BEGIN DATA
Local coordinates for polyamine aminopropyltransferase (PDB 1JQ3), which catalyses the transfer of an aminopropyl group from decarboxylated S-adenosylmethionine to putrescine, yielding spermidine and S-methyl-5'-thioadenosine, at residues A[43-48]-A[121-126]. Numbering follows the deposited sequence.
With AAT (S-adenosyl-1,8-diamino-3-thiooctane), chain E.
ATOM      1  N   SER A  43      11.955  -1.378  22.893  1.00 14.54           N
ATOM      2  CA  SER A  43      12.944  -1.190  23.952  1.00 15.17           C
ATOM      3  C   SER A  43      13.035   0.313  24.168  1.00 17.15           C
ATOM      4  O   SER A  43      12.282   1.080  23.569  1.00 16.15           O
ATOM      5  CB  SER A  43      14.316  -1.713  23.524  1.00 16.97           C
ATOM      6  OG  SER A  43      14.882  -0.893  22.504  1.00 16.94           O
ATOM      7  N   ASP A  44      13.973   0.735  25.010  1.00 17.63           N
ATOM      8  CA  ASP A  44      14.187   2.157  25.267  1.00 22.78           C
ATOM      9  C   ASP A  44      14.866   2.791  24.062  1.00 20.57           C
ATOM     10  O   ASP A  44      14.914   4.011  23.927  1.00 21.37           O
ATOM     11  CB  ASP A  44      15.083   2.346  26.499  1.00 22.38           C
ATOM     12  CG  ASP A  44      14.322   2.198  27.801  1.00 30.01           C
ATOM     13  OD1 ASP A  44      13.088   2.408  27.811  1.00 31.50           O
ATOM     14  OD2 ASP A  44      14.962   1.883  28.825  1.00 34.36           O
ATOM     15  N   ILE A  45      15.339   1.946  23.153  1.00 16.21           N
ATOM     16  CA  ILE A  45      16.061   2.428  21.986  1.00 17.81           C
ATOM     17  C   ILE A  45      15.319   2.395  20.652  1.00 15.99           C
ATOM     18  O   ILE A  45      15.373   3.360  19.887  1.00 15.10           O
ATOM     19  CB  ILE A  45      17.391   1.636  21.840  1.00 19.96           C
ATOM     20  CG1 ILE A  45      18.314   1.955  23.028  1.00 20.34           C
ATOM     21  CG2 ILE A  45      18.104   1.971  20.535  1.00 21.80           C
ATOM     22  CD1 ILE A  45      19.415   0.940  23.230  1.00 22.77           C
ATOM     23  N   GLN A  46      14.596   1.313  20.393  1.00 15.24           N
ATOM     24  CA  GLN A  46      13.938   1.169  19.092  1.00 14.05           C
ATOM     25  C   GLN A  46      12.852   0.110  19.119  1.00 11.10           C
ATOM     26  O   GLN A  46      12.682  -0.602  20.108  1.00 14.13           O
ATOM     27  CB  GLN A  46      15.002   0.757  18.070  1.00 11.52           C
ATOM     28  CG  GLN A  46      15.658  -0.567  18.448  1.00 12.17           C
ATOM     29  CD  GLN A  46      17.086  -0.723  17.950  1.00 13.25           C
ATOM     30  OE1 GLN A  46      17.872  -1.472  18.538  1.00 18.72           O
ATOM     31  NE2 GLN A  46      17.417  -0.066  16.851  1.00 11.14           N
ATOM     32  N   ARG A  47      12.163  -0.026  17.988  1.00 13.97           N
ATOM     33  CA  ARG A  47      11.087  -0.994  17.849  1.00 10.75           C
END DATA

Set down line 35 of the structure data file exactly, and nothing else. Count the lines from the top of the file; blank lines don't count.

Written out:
ATOM     33  CA  ARG A  47      11.087  -0.994  17.849  1.00 10.75           C